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Goodbye Teletext

Robert Weedon | Television | Monday 1st February 2010

One of the less noticeable side effects of the 2012 switching-off of analogue television services will be the loss of teletext. Remember that?

Now looking like a relic from an earlier era, the blocky television-based text service was in some ways a forerunner to the internet, in that while it didn't allow a two-way interactive service, at the height of its powers teletext did offer continuously updating on-demand information services on subjects that one would now use the internet for - news, weather, TV listings, financial reports, cricket scores, cinema times and so forth. However, it was announced last summer that the service was due to be discontinued, and last month, at least on ITV, it officially did, leaving just a holding page full of holiday advertisements.

Teletext has its origins in two systems developed by the BBC and GPO Telephones (BT) in the 1970s:

The BBC system Ceefax (a slightly inaccurate homophone of "see facts") was first demonstrated in 1972 using the analogue picture as a carrier signal to transmit the data, which was then decoded within the receiver to show a full page of text. It also allowed the provision of closed caption subtitles and other on-screen displays. The BBC's demonstration riled the GPO, who had been developing their own system, and who swiftly announced the launch of their own rival to Ceefax - Prestel - which I will discuss later.

Meanwhile, ITV, not wishing to be outdone by the BBC announced its copycat ORACLE, or "Optional Reception of Announcements by Coded Line Electronics" to give it its snappy full title, which was quickly developed by the ITA for use across the ITV network. In 1974, the two broadcasters agreed a shared standard format for their rival services, and by 1976 both systems were launched onto an unsuspecting public. I say unsuspecting, because at the time most television sets were unable to view them. Indeed, it was only really in the 1980s that both systems came into their own when teletext became a much-desired extra on your television set, second only to having a car with rear view mirrors and a glovebox light.

The two systems steadily grew in influence, permeating the TV system via the little 888 which could be observed in the corner of the screen at the start of subtitled programmes. The infamous "pages from Ceefax" broadcast during early morning BBC 2 also gave the BBC a filler between Open University programmes and the morning schedule in the days prior to News 24, and the chance to sample some fairly bad, but strangely charming library music.

GPO's offering Prestel (Press Telephone), meanwhile, was rather more complicated than the television systems, being sent via phone line to early home computers or TV-based 'set top receiver boxes'. Launched in 1979, it wasn't a massive hit, at its height being taken up by roughly 90,000 subscribers. However, as a result of being attached to a phone line, it was able to send a crude early form of E-Mail - there was even a bizarre story in 1984 about how the Duke of Edinburgh's email inbox had been hacked, although quite what they found there has remained strictly classified. In a later development, it was also able to offer the first online banking services.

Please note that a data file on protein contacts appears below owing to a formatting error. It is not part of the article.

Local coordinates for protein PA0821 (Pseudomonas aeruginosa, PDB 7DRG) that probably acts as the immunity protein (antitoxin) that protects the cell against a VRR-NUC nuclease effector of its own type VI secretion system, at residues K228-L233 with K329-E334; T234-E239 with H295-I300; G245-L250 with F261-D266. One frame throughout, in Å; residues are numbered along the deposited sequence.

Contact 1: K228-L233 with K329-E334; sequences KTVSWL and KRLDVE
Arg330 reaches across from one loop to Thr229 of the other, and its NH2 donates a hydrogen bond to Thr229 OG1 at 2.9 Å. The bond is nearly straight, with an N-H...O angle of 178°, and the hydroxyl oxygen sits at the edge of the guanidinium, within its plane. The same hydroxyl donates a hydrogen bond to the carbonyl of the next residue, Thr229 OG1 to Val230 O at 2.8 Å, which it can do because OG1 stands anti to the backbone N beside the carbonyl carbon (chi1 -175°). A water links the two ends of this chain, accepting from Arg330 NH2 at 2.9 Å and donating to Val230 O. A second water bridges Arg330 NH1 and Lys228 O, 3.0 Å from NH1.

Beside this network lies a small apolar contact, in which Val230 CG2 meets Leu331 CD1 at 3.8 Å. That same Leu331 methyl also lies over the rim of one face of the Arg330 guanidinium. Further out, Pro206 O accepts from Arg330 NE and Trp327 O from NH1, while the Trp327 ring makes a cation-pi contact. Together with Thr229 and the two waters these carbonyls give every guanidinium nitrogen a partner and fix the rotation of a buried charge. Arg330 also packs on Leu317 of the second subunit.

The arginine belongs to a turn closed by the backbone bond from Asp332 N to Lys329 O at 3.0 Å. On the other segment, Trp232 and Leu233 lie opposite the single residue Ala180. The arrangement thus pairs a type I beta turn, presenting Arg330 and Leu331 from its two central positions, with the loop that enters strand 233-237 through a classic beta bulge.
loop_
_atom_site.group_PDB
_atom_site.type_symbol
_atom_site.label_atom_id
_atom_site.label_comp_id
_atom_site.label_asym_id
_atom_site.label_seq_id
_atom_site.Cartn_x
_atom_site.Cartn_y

Despite these advances, Prestel never really caught on, mainly due to the extensive and expensive equipment required to view it, and later the service became primarily used by business, rather than domestic 'end users'. Discontinued in the 1990s, it now looks like an interesting forward-thinking forerunner to email, SMS, internet TV, set-top boxes and the like.

Back to teletext, and both bumbled along in their own cheerful way for the next few years, with ORACLE even having its own little text-based soap opera, Park Avenue. Then came the 1992 franchise renewal, where, like Thames and TV-AM amongst others, ORACLE fell victim to a new consortium led by the Daily Mail - the rather unimaginitely titled Teletext Ltd. The days of "paging the Oracle" were over, and unlike the false smiles and chilly valedictory remarks of the other outgoing broadcasters, ORACLE went quietly with a simple television listing for ITV stating "00.00...and now the nightmare begins!". How prophetic that oracle turned out to be...

Since 1993, Teletext and Ceefax have soldiered on, with a few innovations such as Fastext, which apparently loaded faster, some vaguely enjoyable attempts at 3D and a few memorable pages such as blocky cult character Bamber Boozle on the surprisingly difficult "Bamboozle" quiz on Channel 4's service.

Since the rollout of digital TV, Ceefax has migrated in all but name to the BBC Red Button services, which, in a nod to the past retains several familiar numbers and is also surprisingly slow to load. Meanwhile Teletext ltd itself soldiers on as a brand name selling holidays on a page everyone skips over on Freeview, but the news, sport and all but a few public information services, such as NHS Direct, have gone.

Ultimately, the advent of broadband internet was the death-knell for teletext, meaning that perhaps BT had the last laugh after all.

RW



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